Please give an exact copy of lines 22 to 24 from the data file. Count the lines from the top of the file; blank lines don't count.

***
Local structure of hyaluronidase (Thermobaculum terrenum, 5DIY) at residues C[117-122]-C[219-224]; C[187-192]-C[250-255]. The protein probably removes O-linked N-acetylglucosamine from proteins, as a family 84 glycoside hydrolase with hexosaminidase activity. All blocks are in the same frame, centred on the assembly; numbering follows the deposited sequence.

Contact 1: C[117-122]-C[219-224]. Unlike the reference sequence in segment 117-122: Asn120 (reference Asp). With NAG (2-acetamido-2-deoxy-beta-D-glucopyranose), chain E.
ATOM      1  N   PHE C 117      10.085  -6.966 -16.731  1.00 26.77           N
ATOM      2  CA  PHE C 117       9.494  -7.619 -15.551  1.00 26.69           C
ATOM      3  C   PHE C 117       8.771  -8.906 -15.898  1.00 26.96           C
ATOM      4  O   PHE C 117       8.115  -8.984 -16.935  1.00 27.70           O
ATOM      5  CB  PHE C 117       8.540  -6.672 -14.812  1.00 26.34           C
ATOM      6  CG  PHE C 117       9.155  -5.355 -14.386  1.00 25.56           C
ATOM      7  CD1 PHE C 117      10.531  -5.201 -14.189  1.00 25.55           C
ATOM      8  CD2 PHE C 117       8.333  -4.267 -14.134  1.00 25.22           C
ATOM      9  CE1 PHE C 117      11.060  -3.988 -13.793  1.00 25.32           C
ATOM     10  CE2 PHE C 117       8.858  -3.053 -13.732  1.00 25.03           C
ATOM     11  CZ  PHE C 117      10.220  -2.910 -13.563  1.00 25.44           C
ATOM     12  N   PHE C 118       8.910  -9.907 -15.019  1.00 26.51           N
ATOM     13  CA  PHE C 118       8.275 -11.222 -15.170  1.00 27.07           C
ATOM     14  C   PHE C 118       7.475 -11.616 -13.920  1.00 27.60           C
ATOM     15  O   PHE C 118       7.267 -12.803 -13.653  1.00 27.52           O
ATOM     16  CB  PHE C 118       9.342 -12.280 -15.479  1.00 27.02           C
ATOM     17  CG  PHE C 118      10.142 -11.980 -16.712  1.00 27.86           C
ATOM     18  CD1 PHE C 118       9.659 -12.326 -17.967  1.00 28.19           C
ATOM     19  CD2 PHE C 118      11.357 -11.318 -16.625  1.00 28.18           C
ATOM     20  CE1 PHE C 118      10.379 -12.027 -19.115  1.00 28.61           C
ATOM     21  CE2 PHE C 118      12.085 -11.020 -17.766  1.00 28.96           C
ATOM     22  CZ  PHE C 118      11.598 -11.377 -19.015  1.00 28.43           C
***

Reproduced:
ATOM     20  CE1 PHE C 118      10.379 -12.027 -19.115  1.00 28.61           C
ATOM     21  CE2 PHE C 118      12.085 -11.020 -17.766  1.00 28.96           C
ATOM     22  CZ  PHE C 118      11.598 -11.377 -19.015  1.00 28.43           C